Avery Humane Society Battles Ringworm, Three Cats Diagnosed, 10 Showing Signs

Published Friday, October 2, 2015 at 9:11 am

The Avery County Humane Society is asking for the public’s help and understanding while the Shelter staff members work to manage an outbreak of ringworm among its cat population.

To date, three cats have been diagnosed positively with ringworm. Ten more are showing symptoms. Another 17 cats have experienced potential exposure. All affected cats have been quarantined in a separate area of the building, well removed from all other animals.

Avery County Humane SocietyAlthough the name is misleading, ringworm is not a worm or any other parasite. It is a fungal infection of the skin, nails, and hair. It affects cats more often than dogs, and can be spread easily to other cats, dogs, and humans. Ringworm is not life-threatening, but is challenging to treat in animals, especially in a multi-animal facility such as a shelter.

Ringworm is not easy to identify in its early stages and can be difficult to diagnose. Some cats can carry the infection and not show symptoms. The first cat to be infected at the Avery Shelter initially received a negative diagnosis when alert staff members sent the cat for testing. After the negative diagnosis, the cat was eventually returned to one of the Shelter’s cat colonies, which could be why the outbreak has affected about 30 cats. As soon as a second cat showed symptoms and tested positive, the Humane Society jumped into action.

The administration, the staff members, and the board have spent many hours consulting with local veterinarians, other shelters that have dealt with ringworm outbreaks, and other sources regarding treatment options.

Treatment can be difficult as the fungus doesn’t always respond quickly or easily to treatment and may take from a few weeks to several months. Treatment is expensive. Cats have to be treated for several weeks and then must have two consecutive negative test results in order to be cleared. Treatment can be stressful on the animals, and Shelter staff will be closely monitoring each cat individually.

Treatment is two-fold. Twice a week the quarantined cats will be dipped, and oral medication will be administered daily for at least three weeks or longer if necessary. The dip is not very expensive. However, the medication is another matter. While there is a cheaper oral medication available, after much debate, the staff and the board decided to opt for the best available medication, which will work more quickly and be more effective.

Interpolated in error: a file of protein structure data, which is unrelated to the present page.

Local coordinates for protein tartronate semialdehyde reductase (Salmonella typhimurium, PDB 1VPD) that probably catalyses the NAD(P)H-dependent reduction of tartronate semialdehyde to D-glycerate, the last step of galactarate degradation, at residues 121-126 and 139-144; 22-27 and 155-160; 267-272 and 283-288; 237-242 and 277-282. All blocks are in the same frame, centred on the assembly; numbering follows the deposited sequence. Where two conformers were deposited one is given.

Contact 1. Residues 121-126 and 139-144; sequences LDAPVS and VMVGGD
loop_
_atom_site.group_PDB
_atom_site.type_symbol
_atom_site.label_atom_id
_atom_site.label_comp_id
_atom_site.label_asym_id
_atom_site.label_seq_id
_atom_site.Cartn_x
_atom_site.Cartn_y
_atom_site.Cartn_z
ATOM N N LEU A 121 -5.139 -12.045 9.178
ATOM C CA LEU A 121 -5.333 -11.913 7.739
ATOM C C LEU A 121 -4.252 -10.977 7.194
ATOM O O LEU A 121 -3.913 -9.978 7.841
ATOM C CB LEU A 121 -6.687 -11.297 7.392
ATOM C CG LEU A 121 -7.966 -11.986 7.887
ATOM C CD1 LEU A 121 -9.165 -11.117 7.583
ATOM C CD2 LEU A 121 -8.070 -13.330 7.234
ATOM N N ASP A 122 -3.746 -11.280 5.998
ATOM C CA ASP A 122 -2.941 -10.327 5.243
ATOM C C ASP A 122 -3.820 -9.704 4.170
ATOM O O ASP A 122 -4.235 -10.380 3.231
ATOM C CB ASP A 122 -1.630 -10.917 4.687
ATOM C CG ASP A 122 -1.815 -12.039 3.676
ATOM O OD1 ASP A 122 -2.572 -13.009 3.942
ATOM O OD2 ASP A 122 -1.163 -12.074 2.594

Shelter Manager Charlene Calhoun said, “We are all here to help save animals’ lives. Even though this process will be hard on the cats and staff, we are committed to providing the best possible care for these cats and assuring the health of our hard-working staff.”

In addition to providing treatment, Shelter staff members are taking great pains to keep not only the quarantine area meticulously clean but also the entire facility.

Executive Director Susan Harris said, “We are facing a huge challenge and we need the public’s help. We chose to use a more expensive medication because of the possibility of a shorter recovery time. The cost of the medicine for one cat for 30 days is $170, so we would be thankful if people would consider sponsoring the treatment for at least one cat. We also need more volunteers to work with the non-quarantined animals so our staff members can spend more time with the affected cats. And if you have ever wanted to adopt a cat, now is a really good time to help us adopt the healthy animals into loving homes.”

Based on recommendations and experience of other shelters, the Avery Shelter is not taking any new cats and will not be able to do so until the ringworm problem is cleared up. Adoptions of the non-quarantined cats are still taking place. The dog population is not affected and intake and adoptions are continuing as usual.

Can you help financially or volunteer? Please call the Shelter at (828) 733-2333 or come by at 279 New Vale Road in Newland behind Ingles.

Coincidentally, the Humane Society has just launched its 3rd annual ‘Catoberfest.’ Name your own price ($5 minimum) for cats 6 months and older, and half price for kittens under 6 months old. The special pricing applies to all cats that have not been affected by the outbreak. Want to see our cats? Go to the Shelter Web site at www.averyhumane.org and check out the cats. Many of the pictured cats are not in quarantine and are immediately available for adoption.

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